The world of startups is a glitzy one of fast-growth, high-tech companies pounding in the heart of New York and San Francisco. That's what the hype would have us believe. But a new study by the National Commission on Entrepreneurship says it just ain't so: Only 4.5% of startups--and fewer than 1 in 20 of all businesses--are high-growth companies with an annual employment growth rate of 15%.
So, do the fast growers at least live up to their image as national players? Nope. The largest group among them, 44%, serves only local markets. And just 31% are found in the biggest cities. "We spend so much time talking about the Silicon Valleys of the world," says Patrick Von Bargen, the commission's executive director. "Now we find a serious concentration of growth companies in the Rust Belt." New myths die hard. Planning a big direct-mail campaign? You might want to reconsider. Postal rates went up by 1.5% to 5% on July 1--the second hike this year. Bob Wientzen, president of the Direct Marketing Assn., suggests using more targeted lists to mail smarter. And talk to your local post office to see if you qualify for any bulk discounts. From bankers to entrepreneurs, everyone seems to have a beef with the U.S. Small Business Administration. Now, add environmentalists to the list. Friends of the Earth and the Forest Conservation Council are suing the agency, alleging violations of the National Environmental Policy Act from 1997 to 2000. The groups charge that by backing $400 million in loans to businesses like gas stations and minimarts, the SBA contributed to sprawl in the Washington (D.C.) area. "It's the cumulative impact of hundreds and hundreds of these loans," says John Talberth, president of the Forest Conservation Council. The SBA counters that small business follows, rather than leads, urban development. "Small businesses go to places where there are customers for their goods," says Jane P. Butler, the SBA's associate administrator for financial assistance.
Settlement talks, which started in February, have reached a stalemate. Meanwhile, the enviros are analyzing SBA activity in Vermont and New York. It could turn out to be a sprawling battle. Saras Sarasvathy, entrepreneurship professor, University of Washington, on market research:
Your work shows that successful entrepreneurs don't rely on traditional market research. Why?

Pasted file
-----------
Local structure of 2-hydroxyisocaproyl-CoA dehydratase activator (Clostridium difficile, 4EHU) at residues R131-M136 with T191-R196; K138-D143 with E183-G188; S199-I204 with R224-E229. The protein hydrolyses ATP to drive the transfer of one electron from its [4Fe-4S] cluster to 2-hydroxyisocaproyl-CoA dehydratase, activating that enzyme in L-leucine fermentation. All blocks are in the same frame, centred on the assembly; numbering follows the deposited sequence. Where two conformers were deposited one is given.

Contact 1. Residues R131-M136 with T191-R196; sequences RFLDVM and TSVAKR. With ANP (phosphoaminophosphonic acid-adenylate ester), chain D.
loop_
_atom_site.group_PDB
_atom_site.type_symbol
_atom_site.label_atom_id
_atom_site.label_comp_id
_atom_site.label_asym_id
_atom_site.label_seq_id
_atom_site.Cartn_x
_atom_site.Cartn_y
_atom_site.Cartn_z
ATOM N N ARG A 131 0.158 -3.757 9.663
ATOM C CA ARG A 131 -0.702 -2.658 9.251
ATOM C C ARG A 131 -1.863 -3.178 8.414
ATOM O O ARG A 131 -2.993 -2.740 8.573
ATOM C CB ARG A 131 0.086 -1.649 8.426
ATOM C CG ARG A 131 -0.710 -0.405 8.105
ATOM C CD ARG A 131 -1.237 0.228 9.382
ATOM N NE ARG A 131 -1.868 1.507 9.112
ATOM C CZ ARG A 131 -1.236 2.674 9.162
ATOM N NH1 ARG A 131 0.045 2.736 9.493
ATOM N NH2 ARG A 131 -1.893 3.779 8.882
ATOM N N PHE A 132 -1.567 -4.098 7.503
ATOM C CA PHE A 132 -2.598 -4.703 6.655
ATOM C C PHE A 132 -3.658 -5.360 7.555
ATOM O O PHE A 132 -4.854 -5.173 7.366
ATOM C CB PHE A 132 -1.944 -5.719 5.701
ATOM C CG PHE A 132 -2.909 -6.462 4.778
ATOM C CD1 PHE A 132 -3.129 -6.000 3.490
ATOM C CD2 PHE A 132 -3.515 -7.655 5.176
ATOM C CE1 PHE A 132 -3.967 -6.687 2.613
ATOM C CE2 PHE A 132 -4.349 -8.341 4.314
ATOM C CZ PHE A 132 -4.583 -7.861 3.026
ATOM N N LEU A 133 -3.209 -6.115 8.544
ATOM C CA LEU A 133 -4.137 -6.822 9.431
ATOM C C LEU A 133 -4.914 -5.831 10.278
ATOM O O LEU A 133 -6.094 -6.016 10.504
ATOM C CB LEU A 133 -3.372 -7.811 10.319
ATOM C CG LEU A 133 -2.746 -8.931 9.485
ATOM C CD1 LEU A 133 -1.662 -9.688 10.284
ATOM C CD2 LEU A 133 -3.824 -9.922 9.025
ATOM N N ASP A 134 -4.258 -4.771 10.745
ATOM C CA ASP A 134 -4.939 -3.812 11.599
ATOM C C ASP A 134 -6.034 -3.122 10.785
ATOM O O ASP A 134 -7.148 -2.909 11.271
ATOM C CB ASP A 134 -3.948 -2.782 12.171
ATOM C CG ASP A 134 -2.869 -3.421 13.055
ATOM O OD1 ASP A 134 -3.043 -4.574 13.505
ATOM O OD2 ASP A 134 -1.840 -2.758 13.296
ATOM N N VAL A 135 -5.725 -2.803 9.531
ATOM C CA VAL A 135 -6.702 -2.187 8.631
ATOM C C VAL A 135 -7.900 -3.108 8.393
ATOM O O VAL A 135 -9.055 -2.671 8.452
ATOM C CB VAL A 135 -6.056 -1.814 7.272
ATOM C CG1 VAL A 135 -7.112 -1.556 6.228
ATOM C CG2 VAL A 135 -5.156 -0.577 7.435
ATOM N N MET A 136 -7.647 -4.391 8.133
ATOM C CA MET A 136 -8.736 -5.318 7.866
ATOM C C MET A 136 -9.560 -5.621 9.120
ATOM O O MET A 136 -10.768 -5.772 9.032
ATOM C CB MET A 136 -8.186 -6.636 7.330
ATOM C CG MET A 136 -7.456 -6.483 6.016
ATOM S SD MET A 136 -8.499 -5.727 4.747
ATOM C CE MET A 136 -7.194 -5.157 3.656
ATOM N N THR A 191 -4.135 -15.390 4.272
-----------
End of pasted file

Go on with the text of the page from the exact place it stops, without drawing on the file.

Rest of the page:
They don't believe in it. They have their own approach that's more hands-on. Instead of using focus groups to predict a market, they take the product or the idea out and try to sell it to one person. And then they generalize that into a customer segment.
It's still a form of product testing. How is this method different?
It's a completely different system of reasoning. The way you define the problem is different: You're not setting a goal and saying "how do I get there?" You're starting with who you know and what you know and looking at how you can use that.
What are the benefits of using this method?
It costs very little, so you're reducing your cost of failure. With market research, you're spending a lot of money, and things don't always work. And then, unexpected surprise markets come up when you don't start with "the market." Your business may be global, but your insurance probably isn't. That's a problem if the goods you ship fall victim to political unrest. Or if your employees traveling abroad are hit by crime. Or, worse still, if your product sample makes people sick. Now, the Hartford Steam Boiler Inspection & Insurance Co. (860 722-1866) offers a single product for small companies that covers all global risks, from travel accidents to kidnap and ransom. The OneSource policy works in 130 countries, but it isn't cheap. Annual premiums range from $2,500 to $40,000. Still, it could take some of the peril out of your global adventures. Women sales and marketing executives make less than their male counterparts. And the smaller the company, the larger the gap.
At companies with revenues of $1 billion-$10 billion, women earn 13% less than men
At companies with revenues of $10 million-$50 million, women earn 28% less than men
At companies with revenues of $1 million-$10 million, women earn 31% less than men
At companies with revenues of under $1 million, women earn 35% less than men
Data: Sales & Marketing Management Next Wave: Percentage rise in the number of minority-owned businesses from 1992 to 1997, vs. 7% for all companies: 30%
Data: Bureau of the Census